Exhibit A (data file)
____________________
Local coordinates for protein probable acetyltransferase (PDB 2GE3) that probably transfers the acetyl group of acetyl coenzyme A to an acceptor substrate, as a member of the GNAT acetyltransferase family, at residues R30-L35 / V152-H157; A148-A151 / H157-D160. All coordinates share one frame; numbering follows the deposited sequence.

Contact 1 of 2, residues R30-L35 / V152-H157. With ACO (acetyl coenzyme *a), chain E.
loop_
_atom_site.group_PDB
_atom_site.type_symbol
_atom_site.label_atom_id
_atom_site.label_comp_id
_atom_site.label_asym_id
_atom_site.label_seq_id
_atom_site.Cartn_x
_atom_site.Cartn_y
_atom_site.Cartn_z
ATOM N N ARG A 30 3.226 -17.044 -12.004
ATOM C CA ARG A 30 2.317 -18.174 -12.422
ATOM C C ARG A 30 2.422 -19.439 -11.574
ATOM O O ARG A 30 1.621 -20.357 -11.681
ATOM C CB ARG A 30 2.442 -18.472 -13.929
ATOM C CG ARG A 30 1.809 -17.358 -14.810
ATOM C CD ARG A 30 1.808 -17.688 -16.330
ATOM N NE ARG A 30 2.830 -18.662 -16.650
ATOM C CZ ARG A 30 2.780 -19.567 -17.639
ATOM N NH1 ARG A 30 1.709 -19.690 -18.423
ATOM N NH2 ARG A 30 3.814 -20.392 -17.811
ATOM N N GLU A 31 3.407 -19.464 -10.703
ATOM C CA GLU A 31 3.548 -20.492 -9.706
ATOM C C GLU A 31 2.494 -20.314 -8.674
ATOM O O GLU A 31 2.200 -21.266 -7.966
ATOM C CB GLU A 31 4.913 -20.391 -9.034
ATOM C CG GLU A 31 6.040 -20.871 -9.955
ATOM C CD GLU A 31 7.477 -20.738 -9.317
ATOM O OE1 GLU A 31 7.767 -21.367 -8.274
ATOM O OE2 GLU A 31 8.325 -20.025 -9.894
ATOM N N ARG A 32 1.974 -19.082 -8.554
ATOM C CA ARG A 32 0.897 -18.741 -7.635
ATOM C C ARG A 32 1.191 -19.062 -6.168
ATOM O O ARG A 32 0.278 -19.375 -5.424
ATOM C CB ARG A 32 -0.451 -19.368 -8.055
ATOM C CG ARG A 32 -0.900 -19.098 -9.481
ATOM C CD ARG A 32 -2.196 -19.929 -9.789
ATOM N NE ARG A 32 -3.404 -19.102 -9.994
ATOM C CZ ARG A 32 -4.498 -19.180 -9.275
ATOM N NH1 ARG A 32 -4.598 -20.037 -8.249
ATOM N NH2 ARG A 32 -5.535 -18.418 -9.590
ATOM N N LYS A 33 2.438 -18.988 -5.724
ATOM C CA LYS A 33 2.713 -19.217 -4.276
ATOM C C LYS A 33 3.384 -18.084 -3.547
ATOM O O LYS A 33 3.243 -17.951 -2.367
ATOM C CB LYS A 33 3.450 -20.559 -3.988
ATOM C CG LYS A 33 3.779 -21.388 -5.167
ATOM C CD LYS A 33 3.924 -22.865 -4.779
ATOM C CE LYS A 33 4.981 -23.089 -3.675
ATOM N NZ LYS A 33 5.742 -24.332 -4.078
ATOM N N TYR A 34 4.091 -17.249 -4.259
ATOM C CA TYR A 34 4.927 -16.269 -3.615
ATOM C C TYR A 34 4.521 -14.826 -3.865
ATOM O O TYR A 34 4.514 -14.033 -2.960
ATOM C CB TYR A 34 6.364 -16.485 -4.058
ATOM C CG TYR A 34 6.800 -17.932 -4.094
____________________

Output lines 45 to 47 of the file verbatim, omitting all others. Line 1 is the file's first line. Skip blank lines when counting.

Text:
ATOM C CA LYS A 33 2.713 -19.217 -4.276
ATOM C C LYS A 33 3.384 -18.084 -3.547
ATOM O O LYS A 33 3.243 -17.951 -2.367